The purpose of this paper is to determine whether features of next-generation Online Public Access Catalogue (OPAC) interfaces are useful and intuitive to users who have different levels of searching ability. In addition, it investigates whether there is a difference between librarians’ and students’ preferences for specific features.
The research is based on 18 semi-structured interviews conducted in July 2012 with three groups of library users from The University of Sheffield: librarians; Master of Arts Librarianship students; and a group of other post-graduate students.
Overall, this study suggests that while the next-generation catalogue interfaces and features are useful, they are not as “intuitive” as some previous studies have claimed. Interviewees appeared to prefer the searching and browsing options over the Web 2.0 features. Both librarians and students have similar opinions regarding the usefulness of next-generation OPAC features, but preferences are complex.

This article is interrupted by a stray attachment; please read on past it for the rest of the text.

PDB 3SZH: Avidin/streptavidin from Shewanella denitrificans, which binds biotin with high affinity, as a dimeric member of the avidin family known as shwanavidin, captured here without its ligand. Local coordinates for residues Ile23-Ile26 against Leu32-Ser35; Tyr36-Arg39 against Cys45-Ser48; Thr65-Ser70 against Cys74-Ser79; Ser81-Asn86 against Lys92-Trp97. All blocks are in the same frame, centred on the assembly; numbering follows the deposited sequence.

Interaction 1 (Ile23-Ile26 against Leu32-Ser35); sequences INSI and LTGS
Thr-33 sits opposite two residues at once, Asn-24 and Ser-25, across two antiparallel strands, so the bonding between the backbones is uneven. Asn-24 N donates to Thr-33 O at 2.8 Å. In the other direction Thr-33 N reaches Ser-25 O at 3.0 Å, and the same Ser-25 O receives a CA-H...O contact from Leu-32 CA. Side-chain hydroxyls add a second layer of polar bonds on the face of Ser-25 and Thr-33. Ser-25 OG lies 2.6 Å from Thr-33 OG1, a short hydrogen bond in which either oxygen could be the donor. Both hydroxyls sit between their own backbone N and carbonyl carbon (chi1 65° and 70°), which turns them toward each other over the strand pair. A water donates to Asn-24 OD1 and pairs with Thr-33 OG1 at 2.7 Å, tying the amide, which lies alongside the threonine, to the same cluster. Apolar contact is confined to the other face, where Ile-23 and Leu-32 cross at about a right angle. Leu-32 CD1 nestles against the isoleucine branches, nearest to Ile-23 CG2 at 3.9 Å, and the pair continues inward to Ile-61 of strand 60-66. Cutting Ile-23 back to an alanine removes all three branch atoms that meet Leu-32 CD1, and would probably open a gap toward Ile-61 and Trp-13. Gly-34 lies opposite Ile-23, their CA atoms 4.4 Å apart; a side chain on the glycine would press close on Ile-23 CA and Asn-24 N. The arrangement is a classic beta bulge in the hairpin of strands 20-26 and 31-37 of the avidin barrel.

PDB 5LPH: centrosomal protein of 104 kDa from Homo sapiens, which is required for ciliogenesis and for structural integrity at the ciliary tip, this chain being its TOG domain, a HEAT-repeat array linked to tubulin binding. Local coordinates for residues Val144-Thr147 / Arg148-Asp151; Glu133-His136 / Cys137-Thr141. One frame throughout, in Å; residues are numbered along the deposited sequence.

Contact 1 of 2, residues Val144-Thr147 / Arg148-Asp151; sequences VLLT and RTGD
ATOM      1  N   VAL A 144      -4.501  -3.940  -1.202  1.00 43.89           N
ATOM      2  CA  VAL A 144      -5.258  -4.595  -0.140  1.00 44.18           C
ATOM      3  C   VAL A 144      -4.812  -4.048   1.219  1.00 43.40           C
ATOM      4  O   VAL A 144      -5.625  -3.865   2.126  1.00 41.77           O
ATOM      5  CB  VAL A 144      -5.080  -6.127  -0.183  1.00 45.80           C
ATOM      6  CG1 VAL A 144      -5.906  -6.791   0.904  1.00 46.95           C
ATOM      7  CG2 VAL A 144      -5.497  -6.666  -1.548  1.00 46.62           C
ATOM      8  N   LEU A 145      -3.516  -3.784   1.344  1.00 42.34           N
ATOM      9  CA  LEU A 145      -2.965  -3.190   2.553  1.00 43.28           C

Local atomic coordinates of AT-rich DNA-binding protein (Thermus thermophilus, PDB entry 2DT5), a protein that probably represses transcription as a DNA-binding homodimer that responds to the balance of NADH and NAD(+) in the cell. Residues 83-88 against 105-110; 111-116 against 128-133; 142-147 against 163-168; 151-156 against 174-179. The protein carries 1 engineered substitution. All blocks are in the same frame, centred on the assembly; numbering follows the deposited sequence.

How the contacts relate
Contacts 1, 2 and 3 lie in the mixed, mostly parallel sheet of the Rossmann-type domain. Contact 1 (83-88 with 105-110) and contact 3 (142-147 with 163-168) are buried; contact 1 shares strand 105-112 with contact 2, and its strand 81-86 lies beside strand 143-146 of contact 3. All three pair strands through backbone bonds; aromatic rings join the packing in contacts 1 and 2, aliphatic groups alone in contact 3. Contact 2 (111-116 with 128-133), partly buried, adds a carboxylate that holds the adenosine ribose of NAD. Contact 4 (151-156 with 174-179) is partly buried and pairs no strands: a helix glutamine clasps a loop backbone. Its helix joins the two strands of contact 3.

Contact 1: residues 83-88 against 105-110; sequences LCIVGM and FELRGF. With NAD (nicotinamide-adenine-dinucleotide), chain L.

The study is based on one institution, and the disciplinary background of the post-graduate students was limited.
Promoting next generation OPACs and explaining their features to users is essential.
The paper adds to the understanding of users’ preferences in relation to next-generation OPACs, locating the findings of the current findings firmly in the context of previous literature.
Osborne, H.M. and Cox, A. (2015), "An investigation into the perceptions of academic librarians and students towards next-generation OPACs and their features", Program: electronic library and information systems, Vol. 49 No. 1, pp. 23-45. https://doi.org/10.1108/PROG-10-2013-0055
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